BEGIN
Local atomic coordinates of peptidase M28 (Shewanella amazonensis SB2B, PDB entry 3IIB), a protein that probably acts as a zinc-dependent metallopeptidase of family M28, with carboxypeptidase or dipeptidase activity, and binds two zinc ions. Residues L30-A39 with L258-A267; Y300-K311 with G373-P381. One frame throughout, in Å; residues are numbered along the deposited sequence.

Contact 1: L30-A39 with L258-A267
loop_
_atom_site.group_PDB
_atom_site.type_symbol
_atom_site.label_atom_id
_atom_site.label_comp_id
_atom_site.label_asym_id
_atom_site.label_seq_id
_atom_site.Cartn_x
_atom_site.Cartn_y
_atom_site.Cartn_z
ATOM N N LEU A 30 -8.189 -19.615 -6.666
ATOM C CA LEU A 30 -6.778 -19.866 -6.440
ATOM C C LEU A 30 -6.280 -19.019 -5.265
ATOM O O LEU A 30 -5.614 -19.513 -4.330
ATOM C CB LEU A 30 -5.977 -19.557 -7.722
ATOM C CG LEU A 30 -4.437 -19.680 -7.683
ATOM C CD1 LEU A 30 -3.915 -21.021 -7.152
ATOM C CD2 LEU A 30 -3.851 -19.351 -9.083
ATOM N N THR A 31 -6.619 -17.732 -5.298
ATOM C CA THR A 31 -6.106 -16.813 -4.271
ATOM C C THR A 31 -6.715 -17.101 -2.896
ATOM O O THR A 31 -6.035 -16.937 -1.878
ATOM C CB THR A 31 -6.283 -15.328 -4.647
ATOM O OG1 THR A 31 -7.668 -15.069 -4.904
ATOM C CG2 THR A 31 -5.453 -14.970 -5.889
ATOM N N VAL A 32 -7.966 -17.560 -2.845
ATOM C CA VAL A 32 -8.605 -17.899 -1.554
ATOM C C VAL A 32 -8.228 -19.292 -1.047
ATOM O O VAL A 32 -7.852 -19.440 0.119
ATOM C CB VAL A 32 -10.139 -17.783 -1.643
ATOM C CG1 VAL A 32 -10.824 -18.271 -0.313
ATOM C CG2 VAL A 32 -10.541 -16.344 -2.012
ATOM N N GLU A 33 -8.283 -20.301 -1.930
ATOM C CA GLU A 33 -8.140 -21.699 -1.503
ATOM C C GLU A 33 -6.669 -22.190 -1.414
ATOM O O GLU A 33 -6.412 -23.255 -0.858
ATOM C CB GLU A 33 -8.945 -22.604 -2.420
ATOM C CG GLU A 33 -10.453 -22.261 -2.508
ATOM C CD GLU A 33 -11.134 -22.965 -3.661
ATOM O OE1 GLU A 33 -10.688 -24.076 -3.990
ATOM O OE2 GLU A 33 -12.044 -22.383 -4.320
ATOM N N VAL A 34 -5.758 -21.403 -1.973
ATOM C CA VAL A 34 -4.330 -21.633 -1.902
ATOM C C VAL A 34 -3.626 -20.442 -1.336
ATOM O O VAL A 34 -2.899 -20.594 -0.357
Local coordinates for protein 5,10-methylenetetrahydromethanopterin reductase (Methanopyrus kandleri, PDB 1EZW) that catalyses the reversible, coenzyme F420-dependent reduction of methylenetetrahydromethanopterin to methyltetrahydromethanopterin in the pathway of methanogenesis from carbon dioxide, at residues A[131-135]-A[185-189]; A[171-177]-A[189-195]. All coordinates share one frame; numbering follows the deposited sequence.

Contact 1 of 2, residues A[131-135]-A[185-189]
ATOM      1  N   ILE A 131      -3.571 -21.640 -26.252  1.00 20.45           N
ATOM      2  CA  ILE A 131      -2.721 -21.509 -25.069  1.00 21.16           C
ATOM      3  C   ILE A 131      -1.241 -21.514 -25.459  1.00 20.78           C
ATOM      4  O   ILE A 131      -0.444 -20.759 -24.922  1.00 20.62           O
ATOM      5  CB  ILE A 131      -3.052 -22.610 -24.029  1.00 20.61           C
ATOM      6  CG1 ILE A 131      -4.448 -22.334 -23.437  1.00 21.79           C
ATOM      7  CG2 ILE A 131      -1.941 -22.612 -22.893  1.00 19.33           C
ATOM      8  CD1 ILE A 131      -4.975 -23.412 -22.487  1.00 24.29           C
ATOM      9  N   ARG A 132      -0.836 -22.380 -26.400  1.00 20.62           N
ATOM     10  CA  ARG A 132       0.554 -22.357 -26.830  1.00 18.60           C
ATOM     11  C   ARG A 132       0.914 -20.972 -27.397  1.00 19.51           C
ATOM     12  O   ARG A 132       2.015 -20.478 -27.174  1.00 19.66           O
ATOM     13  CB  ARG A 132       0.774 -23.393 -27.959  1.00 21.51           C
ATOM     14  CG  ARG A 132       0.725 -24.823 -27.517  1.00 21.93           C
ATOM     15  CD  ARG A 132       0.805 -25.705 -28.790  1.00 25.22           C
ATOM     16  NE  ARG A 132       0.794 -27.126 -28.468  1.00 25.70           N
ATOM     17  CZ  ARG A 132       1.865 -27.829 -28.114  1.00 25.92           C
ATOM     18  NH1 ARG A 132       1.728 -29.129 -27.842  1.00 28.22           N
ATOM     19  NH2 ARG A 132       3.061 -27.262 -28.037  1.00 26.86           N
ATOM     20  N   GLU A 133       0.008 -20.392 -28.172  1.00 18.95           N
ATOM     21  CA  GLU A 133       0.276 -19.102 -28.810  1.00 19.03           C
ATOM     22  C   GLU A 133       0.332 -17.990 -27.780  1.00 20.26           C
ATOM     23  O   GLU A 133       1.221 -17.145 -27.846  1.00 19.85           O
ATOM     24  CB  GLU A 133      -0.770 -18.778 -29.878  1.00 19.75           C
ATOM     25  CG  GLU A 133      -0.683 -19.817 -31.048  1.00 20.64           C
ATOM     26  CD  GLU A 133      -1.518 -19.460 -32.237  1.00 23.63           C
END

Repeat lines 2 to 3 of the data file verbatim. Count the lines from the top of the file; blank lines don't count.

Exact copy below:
Contact 1: L30-A39 with L258-A267
loop_